OH and if any of PlayStation’s PR agencies wanna include me on their influencer list, you go RIGHT AHEAD.

Thanks x


4. MADNESS

So fast. So tight.

There’s a couple of v hairy moments in this whole thing and I spent the whole time thinking ‘BUT WHAT IF A CAR IS COMING?’

Bonus: watch the video yes but also check the post-cycle Strava 😱

M a d n e s s.


5. JAMES O’BRIEN, THERAPY, AND NOT WANTING TO FIGHT ANYMORE

It’s Sunday afternoon as I’m writing to you right now and this morning, laying in bed, I saw this tweet from LBC radio presenter, James O’Brien.

In the article linked, ‘I saw everything as a fight’, James opens up to Alex Moshakis about why his attitude to arguments has changed, what brought him to that change, and how that change will impact his way of life forever.

It is a profound read.

I’ve talked about my own mental health a fair bit in the pages of this newsletter and I must confess, there’s a section in O’Brien’s interview that punched me hard and when I got there; the tears came flooding back.

It was this:

“During one of his sessions, the therapist asked: “Why don’t you pretend that cushion over there is you, aged 10, having just come out of that study, having been brutalised by that man… Why don’t you tell 10-year-old you how you feel?” “And I did,” O’Brien recalls, “like it was the most natural thing in the world.” He looks half-sceptical even now. “There I was telling a cushion that everything was going to be all right, that you don’t have to pretend any more, that it shouldn’t have happened.” He realised that as a boy he had created a kind of armour, and that the armour had manifested as a tendency to argue, of letting nobody get the better of him, of always being alert to attack. “And look what it’s done to you,” he says. He is talking to himself again, weary now. “You can’t provide help and support to the people you love, to people who deserve it.”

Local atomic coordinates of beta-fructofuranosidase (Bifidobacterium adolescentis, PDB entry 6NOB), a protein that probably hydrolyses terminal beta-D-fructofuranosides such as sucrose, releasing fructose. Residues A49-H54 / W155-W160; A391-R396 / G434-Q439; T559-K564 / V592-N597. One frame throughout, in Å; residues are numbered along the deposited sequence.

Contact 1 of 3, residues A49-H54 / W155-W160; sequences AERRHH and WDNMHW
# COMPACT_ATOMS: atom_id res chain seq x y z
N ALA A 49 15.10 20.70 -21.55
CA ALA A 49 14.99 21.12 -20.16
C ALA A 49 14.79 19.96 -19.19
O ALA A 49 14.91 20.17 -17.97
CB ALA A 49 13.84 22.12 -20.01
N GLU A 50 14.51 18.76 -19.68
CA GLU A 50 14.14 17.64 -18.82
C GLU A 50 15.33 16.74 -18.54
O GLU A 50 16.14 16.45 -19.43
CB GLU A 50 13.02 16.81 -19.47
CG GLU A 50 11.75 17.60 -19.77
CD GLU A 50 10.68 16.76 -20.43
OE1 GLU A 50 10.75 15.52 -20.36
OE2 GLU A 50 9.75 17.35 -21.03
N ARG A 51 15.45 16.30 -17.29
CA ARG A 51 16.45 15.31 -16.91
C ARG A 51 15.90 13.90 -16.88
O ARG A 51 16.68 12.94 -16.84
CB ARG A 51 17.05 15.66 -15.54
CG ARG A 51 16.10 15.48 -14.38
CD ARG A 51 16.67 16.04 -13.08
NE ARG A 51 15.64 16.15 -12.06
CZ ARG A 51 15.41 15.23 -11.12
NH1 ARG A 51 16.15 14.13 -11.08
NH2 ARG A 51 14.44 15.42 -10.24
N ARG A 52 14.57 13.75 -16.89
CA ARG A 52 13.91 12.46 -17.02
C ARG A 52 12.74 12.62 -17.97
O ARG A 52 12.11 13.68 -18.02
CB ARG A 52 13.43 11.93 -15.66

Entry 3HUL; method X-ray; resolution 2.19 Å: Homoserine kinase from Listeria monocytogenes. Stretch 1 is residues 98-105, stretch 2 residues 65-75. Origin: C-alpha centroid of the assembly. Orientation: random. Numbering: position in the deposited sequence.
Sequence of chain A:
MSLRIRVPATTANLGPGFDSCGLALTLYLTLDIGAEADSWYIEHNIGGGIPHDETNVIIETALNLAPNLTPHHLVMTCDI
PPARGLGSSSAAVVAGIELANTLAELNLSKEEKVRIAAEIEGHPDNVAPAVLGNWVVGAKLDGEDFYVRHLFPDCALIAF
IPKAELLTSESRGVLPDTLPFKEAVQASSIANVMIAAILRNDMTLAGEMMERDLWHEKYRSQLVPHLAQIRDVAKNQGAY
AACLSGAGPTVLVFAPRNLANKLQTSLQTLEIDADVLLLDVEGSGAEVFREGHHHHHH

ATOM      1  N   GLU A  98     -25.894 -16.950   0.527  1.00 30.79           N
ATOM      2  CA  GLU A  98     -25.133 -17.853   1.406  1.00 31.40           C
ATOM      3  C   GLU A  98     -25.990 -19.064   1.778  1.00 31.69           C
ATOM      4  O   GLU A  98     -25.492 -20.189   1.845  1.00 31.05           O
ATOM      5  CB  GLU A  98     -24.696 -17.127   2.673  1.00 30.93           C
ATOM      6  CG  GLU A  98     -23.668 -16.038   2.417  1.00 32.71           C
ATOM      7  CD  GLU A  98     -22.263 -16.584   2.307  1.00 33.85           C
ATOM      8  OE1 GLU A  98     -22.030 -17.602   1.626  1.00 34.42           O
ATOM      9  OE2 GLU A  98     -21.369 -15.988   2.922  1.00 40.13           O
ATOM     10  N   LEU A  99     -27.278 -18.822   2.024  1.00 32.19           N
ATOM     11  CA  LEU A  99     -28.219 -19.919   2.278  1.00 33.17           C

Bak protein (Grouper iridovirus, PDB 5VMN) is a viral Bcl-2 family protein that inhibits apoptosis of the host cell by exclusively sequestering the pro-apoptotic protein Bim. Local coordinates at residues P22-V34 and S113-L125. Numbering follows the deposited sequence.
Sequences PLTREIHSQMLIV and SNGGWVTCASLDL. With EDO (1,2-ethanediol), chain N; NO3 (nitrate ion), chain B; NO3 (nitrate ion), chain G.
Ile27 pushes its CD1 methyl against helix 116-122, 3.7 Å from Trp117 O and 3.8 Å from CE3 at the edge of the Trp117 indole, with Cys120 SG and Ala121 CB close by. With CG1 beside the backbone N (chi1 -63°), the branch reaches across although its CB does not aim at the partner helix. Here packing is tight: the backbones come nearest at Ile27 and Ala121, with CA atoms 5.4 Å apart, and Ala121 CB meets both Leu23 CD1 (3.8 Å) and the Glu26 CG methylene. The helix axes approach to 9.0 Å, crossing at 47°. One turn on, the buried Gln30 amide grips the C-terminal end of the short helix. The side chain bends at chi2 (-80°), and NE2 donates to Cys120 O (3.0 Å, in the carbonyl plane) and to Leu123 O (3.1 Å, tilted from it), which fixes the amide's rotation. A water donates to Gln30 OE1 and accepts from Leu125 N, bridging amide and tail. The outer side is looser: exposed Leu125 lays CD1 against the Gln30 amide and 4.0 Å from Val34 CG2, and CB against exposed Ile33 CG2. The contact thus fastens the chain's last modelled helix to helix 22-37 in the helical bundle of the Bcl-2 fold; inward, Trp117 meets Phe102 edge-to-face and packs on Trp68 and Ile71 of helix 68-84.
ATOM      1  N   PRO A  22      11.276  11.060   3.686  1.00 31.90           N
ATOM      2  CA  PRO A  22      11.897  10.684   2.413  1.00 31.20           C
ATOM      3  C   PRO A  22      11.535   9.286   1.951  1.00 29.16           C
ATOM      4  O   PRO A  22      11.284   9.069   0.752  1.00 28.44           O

I ask if he is capable of providing love now.

“Yes,” he says.”

When I was at my lowest, my therapist used this technique on me. ‘Remember that boy, that you were - remember how afraid he was - what would you say to him?’

It wrecks me now. Just had a little tear.

I wasn’t 10. I was a bit younger. But the armour that I built around me, to deal with my trauma, took me years to understand. To dismantle. And not only am I so much better off for it - but my friends, family, and loved ones are too.

It’s a short interview with James O’Brien but it is worth your time.

Give it a read.

PS. I replied to my namesake. Unexpectedly, he replied and, in doing so, underlined again why it’s so important we talk - why we all talk - about this stuff. Thanks, James ❤️


BONUS SECTION

THIS IS THE BONUS SECTION. BONUS LINKS THAT BUMP US OVER FIVE THINGS BUT DUE TO TIMING AND SELF-IMPOSED WRITING RESTRICTIONS ARE LIMITED TO PITHY COMMENTARY ONLY. ENJOY.


YOU ARE REACHING THE END OF THE NEWSLETTER. MIND THE GAP.

Thank you for reading.

Thank you for subscribing.

Thank you for sharing.

Until next time,

Whatley out x